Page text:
According to Microsoft, the chief benefits of Windows 7 Ultimate over other editions include:

  • Support for BitLocker full-disk encryption
  • The ability to switch between languages on the fly

Why Move Up to Ultimate?

At first glance, unless you need to work with multiple languages on the same PC, Windows 7 Ultimate might look completely skippable. However, if you work with sensitive information, the improvements in BitLocker may persuade you to make the jump.

Windows 7's version of BitLocker can now encrypt external drives (including USB keys) so you can transport data between home and office without worrying about being mugged and winding up in the next data breach headline. If you don't want to upgrade both ends of a data-transport chain with Windows 7 Ultimate, BitLocker also includes a secure BitLocker to Go feature that enables Windows 7, Windows Vista, and Windows XP users with the proper credentials to access BitLocker-secure media in read-only mode.

Buy Vista or a Vista PC Now, Get Windows 7 Free Later

Buy a PC running Windows Vista Home Premium, Business, or Ultimate between June 26th, 2009 and January 31st, 2010 from sponsoring manufacturers and vendors, or buy these editions of Vista separately, and you qualify for a free upgrade to the equivalent Windows 7 edition .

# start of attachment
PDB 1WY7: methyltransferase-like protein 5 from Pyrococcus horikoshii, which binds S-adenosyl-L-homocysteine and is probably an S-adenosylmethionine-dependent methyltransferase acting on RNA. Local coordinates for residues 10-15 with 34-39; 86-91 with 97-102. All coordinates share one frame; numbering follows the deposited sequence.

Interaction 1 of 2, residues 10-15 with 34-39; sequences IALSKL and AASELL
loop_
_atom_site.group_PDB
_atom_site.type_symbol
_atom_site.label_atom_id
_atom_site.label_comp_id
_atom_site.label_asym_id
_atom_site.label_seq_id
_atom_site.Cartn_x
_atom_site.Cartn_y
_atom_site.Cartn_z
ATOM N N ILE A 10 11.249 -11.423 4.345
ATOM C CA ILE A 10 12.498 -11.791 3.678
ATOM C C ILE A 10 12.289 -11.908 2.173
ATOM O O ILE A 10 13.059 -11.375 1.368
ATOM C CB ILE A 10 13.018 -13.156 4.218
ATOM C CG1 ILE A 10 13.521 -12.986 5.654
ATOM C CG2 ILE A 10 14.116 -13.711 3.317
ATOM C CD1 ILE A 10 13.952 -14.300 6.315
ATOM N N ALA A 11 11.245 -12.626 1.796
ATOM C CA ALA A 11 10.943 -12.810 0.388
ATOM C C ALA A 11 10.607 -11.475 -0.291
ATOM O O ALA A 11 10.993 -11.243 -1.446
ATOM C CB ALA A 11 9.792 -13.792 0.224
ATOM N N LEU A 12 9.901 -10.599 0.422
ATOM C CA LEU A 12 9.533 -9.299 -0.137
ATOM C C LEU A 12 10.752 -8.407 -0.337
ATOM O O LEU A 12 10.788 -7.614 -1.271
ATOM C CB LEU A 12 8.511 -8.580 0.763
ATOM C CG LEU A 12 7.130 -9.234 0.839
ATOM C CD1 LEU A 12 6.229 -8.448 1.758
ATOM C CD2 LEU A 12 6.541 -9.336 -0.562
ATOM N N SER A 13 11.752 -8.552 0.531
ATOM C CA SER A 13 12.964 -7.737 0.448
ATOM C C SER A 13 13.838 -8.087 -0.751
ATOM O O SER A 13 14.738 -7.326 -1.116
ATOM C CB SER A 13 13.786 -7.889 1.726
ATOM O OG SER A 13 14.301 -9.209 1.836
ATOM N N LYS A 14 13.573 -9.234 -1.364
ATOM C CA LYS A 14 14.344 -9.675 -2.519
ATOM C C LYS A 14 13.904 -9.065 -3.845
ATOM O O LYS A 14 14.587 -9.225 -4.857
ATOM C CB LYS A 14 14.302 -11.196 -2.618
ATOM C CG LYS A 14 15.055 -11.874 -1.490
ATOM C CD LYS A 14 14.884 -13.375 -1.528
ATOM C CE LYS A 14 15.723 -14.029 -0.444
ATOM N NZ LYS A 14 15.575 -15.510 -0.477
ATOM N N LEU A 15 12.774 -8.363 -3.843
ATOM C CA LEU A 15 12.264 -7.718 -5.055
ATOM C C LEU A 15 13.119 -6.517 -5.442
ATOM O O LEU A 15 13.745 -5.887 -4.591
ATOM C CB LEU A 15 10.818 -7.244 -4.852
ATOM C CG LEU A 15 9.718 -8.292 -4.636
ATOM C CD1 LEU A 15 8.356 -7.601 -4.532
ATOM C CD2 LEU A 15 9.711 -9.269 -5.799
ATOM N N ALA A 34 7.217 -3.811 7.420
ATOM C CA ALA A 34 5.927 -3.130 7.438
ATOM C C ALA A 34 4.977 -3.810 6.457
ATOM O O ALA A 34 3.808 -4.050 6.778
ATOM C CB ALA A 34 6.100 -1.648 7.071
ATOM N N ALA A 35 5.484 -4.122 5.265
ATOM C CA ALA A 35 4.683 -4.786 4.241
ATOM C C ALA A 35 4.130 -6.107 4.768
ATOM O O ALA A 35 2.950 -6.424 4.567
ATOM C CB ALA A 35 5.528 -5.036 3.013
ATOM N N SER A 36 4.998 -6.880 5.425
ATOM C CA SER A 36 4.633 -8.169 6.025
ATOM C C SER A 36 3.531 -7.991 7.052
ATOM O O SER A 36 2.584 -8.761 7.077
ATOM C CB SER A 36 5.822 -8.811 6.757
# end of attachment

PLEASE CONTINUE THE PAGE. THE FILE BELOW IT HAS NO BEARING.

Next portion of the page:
Getting Windows 7 Very Cheap - If You're Fast on the Click

However, if you're not in the market for a new PC, and don't want to buy Vista now to qualify for a free Windows 7 upgrade, you can still get a cool upgrade deal if you use Windows XP or Vista - if you hurry . If you pre-order Windows 7 Home Premium or Professional upgrade editions right now , you can cash in on significant savings:

  • Home Premium upgrade $49.99 (down from $119.99)
  • Professional upgrade $99.99 (down from $199.99)

If you're currently running Windows Vista Ultimate (like I am) and decide you don't need BitLocker or multilanguage support, you can "upgrade" from Vista Ultimate to Windows 7 Professional. Note that these savings expire July 11th in the US, and are available from many retailers as well as from Microsoft's online store .

Waiting Will Cost You

What happens if you skip these offers? Buy Windows 7 at retail or non-promotional upgrade pricing and you'll have a hole in your wallet. See our own Paul Lilly's original article for details . As you might expect, upgrade pricing is for licensed users of Windows Vista or Windows XP.

Other Windows 7 Editions

Windows 7 Starter replaces Windows XP on netbooks, and will also be sold in developing countries. It omits image backup, Windows Aero, Windows Media Center, and 64-bit support.

As with Windows Vista, Microsoft will ship Windows 7 editions that do not include Internet Explorer into the EU to satisfy regulatory requirements.

If you're ready for Windows 7, now is a great time to upgrade your software or your systems. Hit Comment and tell us your tips for scoring a Windows 7 upgrade or vote for your favorite edition.

Mark is the author of the forthcoming book Easy Microsoft Windows 7 , and is inspiring digital photographers everywhere with his new book The Shot Doctor: The Amateur's Guide to Taking Great Digital Photos .